Everything you need to know about the epidemic of court delay in the Bronx


BY THE NUMBERS:

  • As of January 3, 2016, there were 2,378 misdemeanor cases in the Bronx pending for over 365 days and 538 cases pending for over two years.
  • In 2015, a year that saw over 45,000 misdemeanor arraignments, there were only 98 misdemeanor trials in the Bronx —a decrease of more than 40% from the number of trials in 2014.
  • The few people who do manage to exercise their right to trial in the Bronx wait on average 642 days for a non-jury bench trial and an astonishing 827 days for a jury trial.
  • In 2014, the average age of misdemeanor cases resolved in Bronx Criminal Court’s All Purpose Parts—the high-volume courtrooms that handle pre-trial matters—was 180 days, double the time contemplated by Unified Court System guidelines.

STARK DISPARITY IN THE BRONX:

  • The wait for a jury trial in the Bronx is 99% higher than in Manhattan (414 days), 66% higher than in Brooklyn (496 days), and 48% higher than in Queens (558 days).
  • In 2014, there were 50,703 misdemeanor arraignments in Bronx Criminal Court, significantly fewer than the number of case filings in Manhattan (72,069), Brooklyn (67,343), or Queens (53,508). Yet Bronx Criminal Court had 11,523 misdemeanor cases pending at the end of the year, compared to 10,596 in Brooklyn, 10,384 in Manhattan, and 8,043 in Queens.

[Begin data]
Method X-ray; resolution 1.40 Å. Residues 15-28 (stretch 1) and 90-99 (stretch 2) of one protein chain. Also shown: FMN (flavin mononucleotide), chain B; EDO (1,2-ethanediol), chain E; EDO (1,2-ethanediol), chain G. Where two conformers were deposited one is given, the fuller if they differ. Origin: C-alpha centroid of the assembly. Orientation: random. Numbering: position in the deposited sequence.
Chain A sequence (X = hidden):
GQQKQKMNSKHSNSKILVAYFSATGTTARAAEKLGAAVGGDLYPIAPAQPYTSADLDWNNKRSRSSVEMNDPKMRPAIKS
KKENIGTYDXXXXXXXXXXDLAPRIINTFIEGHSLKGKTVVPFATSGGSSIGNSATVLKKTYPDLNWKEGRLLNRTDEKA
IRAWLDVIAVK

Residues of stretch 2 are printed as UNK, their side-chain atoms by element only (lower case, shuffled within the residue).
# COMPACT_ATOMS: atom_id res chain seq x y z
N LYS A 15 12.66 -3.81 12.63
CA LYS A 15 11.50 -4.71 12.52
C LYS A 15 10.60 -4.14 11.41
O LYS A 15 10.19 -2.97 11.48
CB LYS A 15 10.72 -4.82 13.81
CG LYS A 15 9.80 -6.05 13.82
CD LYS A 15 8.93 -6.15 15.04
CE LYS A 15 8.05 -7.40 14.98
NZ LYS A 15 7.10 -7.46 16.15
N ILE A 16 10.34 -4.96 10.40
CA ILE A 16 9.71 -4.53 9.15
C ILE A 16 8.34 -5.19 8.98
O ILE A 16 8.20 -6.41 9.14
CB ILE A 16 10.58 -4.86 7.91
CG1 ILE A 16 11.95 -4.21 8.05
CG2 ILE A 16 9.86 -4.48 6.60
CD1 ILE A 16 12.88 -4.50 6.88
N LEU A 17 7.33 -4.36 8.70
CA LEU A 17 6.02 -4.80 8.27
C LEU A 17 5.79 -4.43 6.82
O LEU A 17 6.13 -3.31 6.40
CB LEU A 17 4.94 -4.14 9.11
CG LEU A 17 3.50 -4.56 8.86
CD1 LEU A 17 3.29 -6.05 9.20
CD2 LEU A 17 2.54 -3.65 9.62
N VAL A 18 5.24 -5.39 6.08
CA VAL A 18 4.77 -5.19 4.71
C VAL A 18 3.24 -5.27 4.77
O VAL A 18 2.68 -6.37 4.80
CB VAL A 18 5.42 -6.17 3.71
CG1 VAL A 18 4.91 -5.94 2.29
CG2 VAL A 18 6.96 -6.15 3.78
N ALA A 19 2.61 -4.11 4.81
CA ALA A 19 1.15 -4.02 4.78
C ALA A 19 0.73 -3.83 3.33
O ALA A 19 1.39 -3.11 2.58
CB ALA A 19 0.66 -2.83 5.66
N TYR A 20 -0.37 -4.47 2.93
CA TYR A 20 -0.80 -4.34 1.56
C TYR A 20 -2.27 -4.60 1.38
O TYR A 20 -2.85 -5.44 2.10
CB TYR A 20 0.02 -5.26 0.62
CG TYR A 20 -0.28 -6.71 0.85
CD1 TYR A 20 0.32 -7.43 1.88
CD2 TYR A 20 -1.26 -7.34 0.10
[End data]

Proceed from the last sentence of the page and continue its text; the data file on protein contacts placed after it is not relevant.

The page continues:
• In December 2013, the last time citywide comparative data was publicly available, the Bronx had more misdemeanor cases pending in excess of one year (2,106) than the four other boroughs of New York City combined. These numbers are even more telling when compared to the respective borough’s pending caseload.  In the Bronx, 14.5% of the pending cases were over a year old, compared to 4.9% in Manhattan, 5.3% in Brooklyn, and 4.1% in Queens.
  • The Bronx is not only the poorest borough in New York City with the highest minority population but also the poorest county in the state.
  • The South Bronx is the poorest Congressional district in the entire country.

A NATIONAL PROBLEM:

  • It is difficult to find comparable data nationally on criminal court delay. What we have found shows that the Bronx is certainly not alone in experiencing delay.
  • In North Carolina, for example, 16.5% of all pending misdemeanor cases were over 365 days old, and 7.7% were over 731 days old according to its 2014-2015 Judicial Report.
  • In Downstate Illinois (all of Illinois excluding Chicago and its suburbs), 56% of pending misdemeanor cases were over one year old as of the end of 2014.
  • Even in relatively more “efficient” states like Wisconsin, misdemeanor case disposition times are not in line with state guidelines. The guidelines say that only 5% of misdemeanor cases should be pending more than 180 days. As of the end of 2015, 19% of misdemeanor cases were pending beyond 180 days. It took 360 days—twice as long as the guidelines—before 95% of cases were resolved.

….and that is why we’ve brought this suit, Trowbridge v. Cuomo.